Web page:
All other information products (e.g.‚ working papers‚ professional papers‚ and presentations) 0.10 or less 0.90 or more

Requirement E1–5: The data and underlying assumptions must be appropriate for the analyses and the accuracy of the computations must be verified.

Examples of activities to check the appropriateness of the data and underlying assumptions and the accuracy of the computations:

  • Checking that the appropriate equations were used in the analysis.
  • Reviewing computer code to ensure that the appropriate data and variables are used in the analysis and the code is correctly programmed.
  • Performing robustness checks (e.g.‚ checking that unexpected results are not attributable to errors‚ examining plots of residuals to assess fit of models and comparing findings against historical results for reasonableness).
  • Performing sensitivity analyses using alternative assumptions to assess the validity of measures‚ relationships‚ and inferences.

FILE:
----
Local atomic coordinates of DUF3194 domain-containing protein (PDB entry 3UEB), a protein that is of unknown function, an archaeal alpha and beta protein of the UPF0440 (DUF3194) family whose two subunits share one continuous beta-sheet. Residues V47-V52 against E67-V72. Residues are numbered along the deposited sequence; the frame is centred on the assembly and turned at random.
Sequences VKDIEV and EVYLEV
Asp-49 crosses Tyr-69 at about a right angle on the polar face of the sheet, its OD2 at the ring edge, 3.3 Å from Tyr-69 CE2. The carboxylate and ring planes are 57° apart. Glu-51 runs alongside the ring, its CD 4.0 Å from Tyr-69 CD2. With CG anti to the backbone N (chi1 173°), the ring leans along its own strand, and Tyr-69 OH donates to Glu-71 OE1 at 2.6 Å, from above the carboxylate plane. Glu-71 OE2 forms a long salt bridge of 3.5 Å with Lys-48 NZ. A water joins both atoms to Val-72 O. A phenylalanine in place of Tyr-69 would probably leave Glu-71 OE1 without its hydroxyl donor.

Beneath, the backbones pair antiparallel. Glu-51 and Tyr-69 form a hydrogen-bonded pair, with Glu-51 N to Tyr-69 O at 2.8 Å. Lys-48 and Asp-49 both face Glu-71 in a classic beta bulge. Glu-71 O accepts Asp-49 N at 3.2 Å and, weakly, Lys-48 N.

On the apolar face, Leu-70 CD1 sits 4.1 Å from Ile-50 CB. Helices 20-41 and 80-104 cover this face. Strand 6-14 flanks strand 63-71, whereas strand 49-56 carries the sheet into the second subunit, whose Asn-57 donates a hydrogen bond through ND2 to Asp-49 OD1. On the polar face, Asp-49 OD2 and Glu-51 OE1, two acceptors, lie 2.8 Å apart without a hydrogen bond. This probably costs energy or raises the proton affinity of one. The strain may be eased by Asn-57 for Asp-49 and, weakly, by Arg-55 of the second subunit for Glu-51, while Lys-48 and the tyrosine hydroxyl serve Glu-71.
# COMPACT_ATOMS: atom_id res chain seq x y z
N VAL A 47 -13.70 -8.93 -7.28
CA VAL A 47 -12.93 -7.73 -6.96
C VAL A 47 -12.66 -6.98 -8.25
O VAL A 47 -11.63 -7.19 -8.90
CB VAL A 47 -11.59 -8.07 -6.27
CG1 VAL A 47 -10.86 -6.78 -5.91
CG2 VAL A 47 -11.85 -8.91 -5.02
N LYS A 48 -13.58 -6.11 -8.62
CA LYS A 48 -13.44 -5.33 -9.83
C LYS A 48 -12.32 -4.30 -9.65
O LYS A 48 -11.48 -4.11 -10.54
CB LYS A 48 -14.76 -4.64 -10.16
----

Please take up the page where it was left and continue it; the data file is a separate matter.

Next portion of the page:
• Requesting peer reviews by subject matter‚ methodological‚ and statistical experts to assess analysis approach and results.

Requirement E1–6: Documentation needed to replicate and evaluate the analysis must be produced. The documentation must be retained‚ consistent with applicable policies and data–use agreements‚ and must be made available to Census Bureau employees who need it to carry out their work. (See Statistical Quality Standard S2Managing Data and Documents.)

Examples of documentation include:

  • Plans‚ requirements‚ specifications‚ and procedures relating to the analysis.
  • Computer code (e.g.‚ SAS code).
  • Data files with weighted and unweighted data.
  • Outlier analysis results‚ including information on the cause of outliers‚ if available.
  • Error estimates‚ parameter estimates‚ and overall performance statistics (e.g.‚ goodness–of–fit statistics).
  • Results of diagnostics relating to the analysis.


  1. The documentation must be released on request to external users‚ unless the information is subject to legal protections or administrative restrictions that would preclude its release. (See Data Stewardship Policy DS007‚ Information Security Management Program.)
  2. Statistical Quality Standard F2Providing Documentation to Support Transparency in Information Products‚ contains specific requirements about documentation that must be readily accessible to the public to ensure transparency of information products released by the Census Bureau.

Back to Header